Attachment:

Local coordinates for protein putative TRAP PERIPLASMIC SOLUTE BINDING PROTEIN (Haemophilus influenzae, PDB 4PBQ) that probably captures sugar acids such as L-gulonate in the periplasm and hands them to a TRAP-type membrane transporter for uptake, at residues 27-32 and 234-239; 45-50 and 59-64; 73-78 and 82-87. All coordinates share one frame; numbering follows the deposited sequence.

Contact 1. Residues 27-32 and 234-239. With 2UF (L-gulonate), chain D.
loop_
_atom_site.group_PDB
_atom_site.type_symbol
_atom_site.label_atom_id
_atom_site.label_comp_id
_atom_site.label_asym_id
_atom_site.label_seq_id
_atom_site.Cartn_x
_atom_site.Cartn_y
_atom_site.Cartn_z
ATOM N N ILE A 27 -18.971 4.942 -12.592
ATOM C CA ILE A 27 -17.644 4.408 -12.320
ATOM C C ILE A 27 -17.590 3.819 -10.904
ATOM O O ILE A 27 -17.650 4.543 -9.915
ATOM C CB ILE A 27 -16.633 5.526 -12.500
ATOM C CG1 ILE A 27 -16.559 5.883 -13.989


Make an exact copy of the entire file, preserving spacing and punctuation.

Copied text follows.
Local coordinates for protein putative TRAP PERIPLASMIC SOLUTE BINDING PROTEIN (Haemophilus influenzae, PDB 4PBQ) that probably captures sugar acids such as L-gulonate in the periplasm and hands them to a TRAP-type membrane transporter for uptake, at residues 27-32 and 234-239; 45-50 and 59-64; 73-78 and 82-87. All coordinates share one frame; numbering follows the deposited sequence.

Contact 1. Residues 27-32 and 234-239. With 2UF (L-gulonate), chain D.
loop_
_atom_site.group_PDB
_atom_site.type_symbol
_atom_site.label_atom_id
_atom_site.label_comp_id
_atom_site.label_asym_id
_atom_site.label_seq_id
_atom_site.Cartn_x
_atom_site.Cartn_y
_atom_site.Cartn_z
ATOM N N ILE A 27 -18.971 4.942 -12.592
ATOM C CA ILE A 27 -17.644 4.408 -12.320
ATOM C C ILE A 27 -17.590 3.819 -10.904
ATOM O O ILE A 27 -17.650 4.543 -9.915
ATOM C CB ILE A 27 -16.633 5.526 -12.500
ATOM C CG1 ILE A 27 -16.559 5.883 -13.989